The Death of Local News, or if you want to get away with murder, come to Hartland.

Mr Fox on a Midnight Stroll

As time goes by, I miss writing for the Sebasticook Valley Weekly more and more. It was a local weekly published in Newport and my first encounter with it was when Brenda Seekins, the editor, stopped by the library and asked if we’d like some copies. I said we certainly would and was she interested in a weekly library column. She was, and in short order, I was back to doing what I still believe is the best marketing tool a public library can have, writing a weekly newspaper column touting the things happening at the library as well as teasing potential borrowers with brief descriptions of new additions to the collection.

I knew from my five years of writing a similar column for The Boothbay Register while I was library director there, that plenty of people would read a few columns, develop a sense of comfort and familiarity with the library by doing so and then come in to get a card. It worked just as well in Hartland. It wasn’t long before I expanded my writing for the SV Weekly by doing an irregular feature called “Getting to Know Your Neighbors.” I’d spend an hour or so interviewing someone who I knew had an interesting background and then write it up with a photo or two. Over the course of a year or two, I met and profiled a local musician who was inducted into the Maine Country Music Hall of Fame, a true renaissance man who calibrated Norden Bombsights during World War 2 and interviewed the widow of a man whose demise was directly related to wild turkey poop.

Do these spikes make my butt look too big?

At some point, I realized that almost every weekly columnist in the paper was far to the right, so far in fact, that reading an issue made my teeth hurt. When I asked the new editor (Brenda had moved on) when he was going to have a liberal columnist, his response was right to the point. “When are you going to start writing it?” I spent the following morning weeding our raised bed flower garden while running ideas for columns through my head. That afternoon, I sat down and started putting a few on paper and my second regular entry in the newspaper, “Right-Minded, But Left of Center,” was born. I can say with absolute certainty that writing it cost me some library patrons, but it also made me some new friends and was read by plenty of people in an area from Skowhegan to Milo. Heck, it was great fun to tweak the right wing on a weekly basis. Unfortunately, the paper folded, and after trying to write for a diminished web version that was focused on Lincoln and the surrounding towns, I dropped it.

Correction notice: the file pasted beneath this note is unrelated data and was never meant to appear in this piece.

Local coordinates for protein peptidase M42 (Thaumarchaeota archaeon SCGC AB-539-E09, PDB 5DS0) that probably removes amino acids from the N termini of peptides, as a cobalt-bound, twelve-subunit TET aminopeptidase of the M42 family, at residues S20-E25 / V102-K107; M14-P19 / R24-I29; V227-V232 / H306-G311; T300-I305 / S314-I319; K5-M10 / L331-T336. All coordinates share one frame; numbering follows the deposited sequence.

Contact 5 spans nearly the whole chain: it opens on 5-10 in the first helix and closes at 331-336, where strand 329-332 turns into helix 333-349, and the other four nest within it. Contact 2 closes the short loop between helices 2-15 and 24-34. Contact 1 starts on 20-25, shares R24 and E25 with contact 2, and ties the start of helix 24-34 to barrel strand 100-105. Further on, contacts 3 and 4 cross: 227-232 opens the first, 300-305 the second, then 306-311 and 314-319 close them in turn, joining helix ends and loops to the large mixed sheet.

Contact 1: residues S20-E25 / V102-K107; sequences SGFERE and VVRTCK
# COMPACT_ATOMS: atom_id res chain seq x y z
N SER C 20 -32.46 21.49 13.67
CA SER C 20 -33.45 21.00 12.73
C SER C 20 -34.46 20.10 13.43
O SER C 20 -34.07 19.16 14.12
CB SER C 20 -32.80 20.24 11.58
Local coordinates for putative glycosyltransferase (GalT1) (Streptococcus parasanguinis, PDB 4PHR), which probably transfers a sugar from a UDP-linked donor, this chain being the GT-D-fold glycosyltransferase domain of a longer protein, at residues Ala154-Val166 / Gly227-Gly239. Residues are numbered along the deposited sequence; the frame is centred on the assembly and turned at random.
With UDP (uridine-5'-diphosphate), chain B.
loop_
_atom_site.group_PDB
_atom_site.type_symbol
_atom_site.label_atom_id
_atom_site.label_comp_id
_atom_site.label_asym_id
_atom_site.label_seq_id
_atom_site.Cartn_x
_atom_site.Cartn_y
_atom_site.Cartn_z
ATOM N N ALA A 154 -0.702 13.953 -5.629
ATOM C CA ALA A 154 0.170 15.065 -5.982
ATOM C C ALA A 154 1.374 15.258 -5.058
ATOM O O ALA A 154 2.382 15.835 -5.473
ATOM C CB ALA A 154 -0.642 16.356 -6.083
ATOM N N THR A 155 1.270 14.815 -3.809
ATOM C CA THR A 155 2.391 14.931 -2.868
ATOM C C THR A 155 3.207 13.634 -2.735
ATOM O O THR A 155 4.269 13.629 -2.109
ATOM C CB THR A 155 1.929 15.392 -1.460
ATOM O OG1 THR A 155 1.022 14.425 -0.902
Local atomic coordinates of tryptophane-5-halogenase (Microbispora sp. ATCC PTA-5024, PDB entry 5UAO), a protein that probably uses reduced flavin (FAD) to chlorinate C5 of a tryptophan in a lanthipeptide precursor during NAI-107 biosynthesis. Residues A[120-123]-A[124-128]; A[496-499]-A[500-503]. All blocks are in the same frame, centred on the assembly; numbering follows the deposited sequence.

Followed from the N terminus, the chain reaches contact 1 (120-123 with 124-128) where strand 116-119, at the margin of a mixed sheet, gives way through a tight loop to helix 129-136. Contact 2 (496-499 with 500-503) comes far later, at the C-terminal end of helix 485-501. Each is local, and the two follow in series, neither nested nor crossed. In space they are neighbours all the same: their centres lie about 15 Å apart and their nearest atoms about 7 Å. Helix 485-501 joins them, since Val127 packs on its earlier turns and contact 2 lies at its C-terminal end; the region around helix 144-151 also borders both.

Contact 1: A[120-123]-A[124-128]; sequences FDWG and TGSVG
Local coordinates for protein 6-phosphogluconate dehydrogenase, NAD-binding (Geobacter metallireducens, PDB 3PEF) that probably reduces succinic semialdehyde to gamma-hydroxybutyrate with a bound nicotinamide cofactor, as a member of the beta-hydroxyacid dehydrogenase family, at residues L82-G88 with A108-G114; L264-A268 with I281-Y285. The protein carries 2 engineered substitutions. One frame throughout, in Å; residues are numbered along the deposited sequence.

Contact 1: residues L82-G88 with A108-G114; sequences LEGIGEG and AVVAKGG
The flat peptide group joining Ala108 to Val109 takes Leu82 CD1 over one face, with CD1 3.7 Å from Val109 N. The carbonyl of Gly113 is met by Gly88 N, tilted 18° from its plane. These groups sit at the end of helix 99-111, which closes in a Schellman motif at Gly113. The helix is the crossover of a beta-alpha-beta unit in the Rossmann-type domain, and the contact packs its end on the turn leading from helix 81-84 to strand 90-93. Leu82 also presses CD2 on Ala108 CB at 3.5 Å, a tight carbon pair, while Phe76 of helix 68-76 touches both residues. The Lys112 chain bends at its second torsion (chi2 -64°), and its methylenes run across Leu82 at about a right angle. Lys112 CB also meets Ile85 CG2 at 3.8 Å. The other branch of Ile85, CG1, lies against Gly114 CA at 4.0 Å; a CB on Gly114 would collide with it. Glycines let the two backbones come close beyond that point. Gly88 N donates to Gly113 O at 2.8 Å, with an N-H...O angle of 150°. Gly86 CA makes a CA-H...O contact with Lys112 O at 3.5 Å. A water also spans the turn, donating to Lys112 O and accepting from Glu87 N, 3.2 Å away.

Sadly, Hartland seems to exist in a news vacuum these days. Neither the Waterville Sentinel nor The Bangor Daily News consider us of importance. Consider the following events, all of them true or easily provable. A few months back, a young woman was walking home after visiting her sister. The specifics are cloudy and there are details I’m not at liberty to disclose, but the upshot is that she was run over around 11 at night in front of the fire station. The driver stopped, but immediately sped off. She suffered nine broken ribs and a busted collerbone. Nothing appeared in the newspaper and to this day, no one has been arrested or charged.

Last month, the siren at the tannery started wailing and before anyone knew what was happening, fire trucks from as far away as Skowhegan rushed into town. There was a brief teaser about a fire at the tannery on the Bangor Daily News website that promised further details. A thorough perusal of both the web and print versions the following morning yielded nothing. The bean hole supper, scheduled for the following evening in Winterport, however, did merit three inches in the State section. I followed up by asking one of my regular patrons who works at the tannery what happened. It seems that the town dodged a bullet. There are two large machines located at the end of the main tannery building which are used to oil and wax hides. The more efficient one was about to be cleaned when there was a major miscommunication. Person A neglected to turn off the heating element and person B started sending a cleaning patch through which ignited. Fortunately there was a sprinkler system which activated automatically, dousing most of the fire while closing a door leading to the adjacent room where the bulk of flammable chemicals are stored. If there had been a malfunction in the sprinklers, it could have been scary, as not only were the chemicals nearby, but newly installed industrial size propane tanks were right outside the building where the machine was located. It’s not out of the realm of possibility that a big part of beautiful downtown Hartland could have been flattened had things not gone as they did. As it stands, the affected machine is out of operation and will probably require specially machined parts to get back in operation. While I think this was definitely newsworthy, the two papers mentioned above did not.